Roberta Schultz

Roberta Schultz

In the previous post, we talked about the extra lengths healthcare providers should go to educate patients who purchased insurance through Affordable Care Act exchanges about their financial obligations.

Managing and tracking patients should also be considered. Providers should consider setting up ACA-insured patient accounts in their respective practice management financial systems under its own classification. As the old business maxim states, “if you can’t measure it you can’t manage it.” In many respects ACA-insured patients represent uncharted financial waters for healthcare providers, who shoulder all the financial risk and therefore must do everything possible to minimize it.

Many providers already have configured their financial management systems to identify ACA-insured patients as a unique financial class, distinct even from insurer. For example, patients who receive insurance from their employer are tracked separate from patients who purchased insurance from the same company through an ACA exchange.

At the same time the provider should establish metrics for tracking patients with ACA-exchange insurance. Some areas that should be looked at include:

  • Contracted payment rate.  Is the payor paying at the contracted rate? Also, is the ACA plan contracted rate different from non-ACA plans?
  • Slowness/average payment. Are the ACA plans pay slower to accommodate the 90-day window given to patients to play premiums?
  • Denials as a result of non-payment. At what rate are payors denying claims as a result of non-payment of premiums by patients?

Patients with ACA insurance represent uncharted waters for healthcare providers, so it is urgent that over the coming months there should be an effort to identify any financial trends with this particular patient class.  Based on those trends, the education process should be adjusted to better help the patient understand and meet their respective financial obligations.

As stated in the previous post, while these patients are tracked as a separate class within the provider’s financial management system, it should go without saying that they are not treated differently on the clinical side.

The Elephant in the Room

By carefully tracking patients with ACA-exchange insurance, one trend that may present itself is that a substantial number of patients who obtain insurance may fail to pay their respective premiums.

One of the biggest controversies since the launch of the ACA exchanges last October has been over hospitals and other healthcare providers paying patient premiums. Shortly before the exchanges launched, the question about the legality and appropriateness of that practice was asked at a Q&A session with representatives from the Centers for Medicare and Medicaid Services. Shortly after that, then-Health and Human Services Secretary Kathleen Sebelius issued a letter discouraging the practice.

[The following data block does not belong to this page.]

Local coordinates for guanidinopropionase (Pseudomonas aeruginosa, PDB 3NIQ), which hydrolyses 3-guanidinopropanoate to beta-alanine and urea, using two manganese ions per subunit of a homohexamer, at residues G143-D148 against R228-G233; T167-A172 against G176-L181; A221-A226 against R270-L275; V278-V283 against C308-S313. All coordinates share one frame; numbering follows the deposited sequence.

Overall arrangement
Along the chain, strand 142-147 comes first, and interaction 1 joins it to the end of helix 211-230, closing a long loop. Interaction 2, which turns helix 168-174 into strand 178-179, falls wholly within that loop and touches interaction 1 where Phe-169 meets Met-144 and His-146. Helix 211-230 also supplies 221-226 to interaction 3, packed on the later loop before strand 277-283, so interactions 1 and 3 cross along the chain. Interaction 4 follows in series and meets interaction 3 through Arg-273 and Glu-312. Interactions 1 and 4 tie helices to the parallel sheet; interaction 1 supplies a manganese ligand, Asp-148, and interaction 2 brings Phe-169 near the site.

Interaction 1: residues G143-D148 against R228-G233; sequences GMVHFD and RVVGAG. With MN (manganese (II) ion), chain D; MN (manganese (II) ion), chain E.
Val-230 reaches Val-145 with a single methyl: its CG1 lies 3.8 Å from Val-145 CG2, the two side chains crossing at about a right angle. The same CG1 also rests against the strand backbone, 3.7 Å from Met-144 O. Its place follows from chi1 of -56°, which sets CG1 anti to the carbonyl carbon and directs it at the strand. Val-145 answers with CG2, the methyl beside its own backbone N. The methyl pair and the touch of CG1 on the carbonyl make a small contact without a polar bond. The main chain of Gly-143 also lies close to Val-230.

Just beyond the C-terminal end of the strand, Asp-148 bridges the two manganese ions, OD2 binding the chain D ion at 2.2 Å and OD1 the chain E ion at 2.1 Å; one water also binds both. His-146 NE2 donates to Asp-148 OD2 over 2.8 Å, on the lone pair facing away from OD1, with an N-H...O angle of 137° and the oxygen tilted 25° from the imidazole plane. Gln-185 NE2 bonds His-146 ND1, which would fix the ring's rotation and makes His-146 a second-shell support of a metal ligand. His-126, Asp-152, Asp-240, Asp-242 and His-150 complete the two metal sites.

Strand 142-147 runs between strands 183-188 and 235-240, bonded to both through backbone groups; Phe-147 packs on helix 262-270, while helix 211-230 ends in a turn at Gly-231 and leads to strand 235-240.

That was all the incentive many insurers needed to deny payments from third parties. However, this created a new issue in that charitable organizations such as the Ryan White HIV/AIDS Program suddenly had their payments denied, thereby blocking care to those unable to pay the premiums. CMS earlier this year published a new rule providing an exception to the Ryan White organization and American Indian tribes, among others.

Last month, shortly before her resignation, Sebelius issued yet another clarification of the policy of third-party payments, which said, in part, that such payments could be made provided:

(a) They come from Indian tribes, tribal organizations, urban Indian organizations, state and federal government programs or grantees (such as the Ryan White HIV/AIDS Program); or

(b) The payments are made by private, not-for-profit foundations on behalf of QHP enrollees who satisfy defined criteria that are based on financial status and do not consider enrollees’ health status. In this situation, CMS would expect that premium and any cost-sharing payments cover the entire policy year.

Based on this, one could assume that not-for-profit healthcare providers would be permitted to make third-party payments of premiums. One word of warning, however, is that we have heard from clients that some payors are insisting upon including language in their contracts with providers prohibiting the practice.

Roberta Schultz is Director of Operations at ProSource Billing, Inc., a part of the Array Services Group family of companies. Roberta has over 23 years of healthcare Revenue Cycle and A/R management experience which includes managing various revenue cycle projects for multiple healthcare facilities including physician, hospital, and healthcare organizations.

Next Article: Unifund Completes Successful SSAE 16, Type 2 ...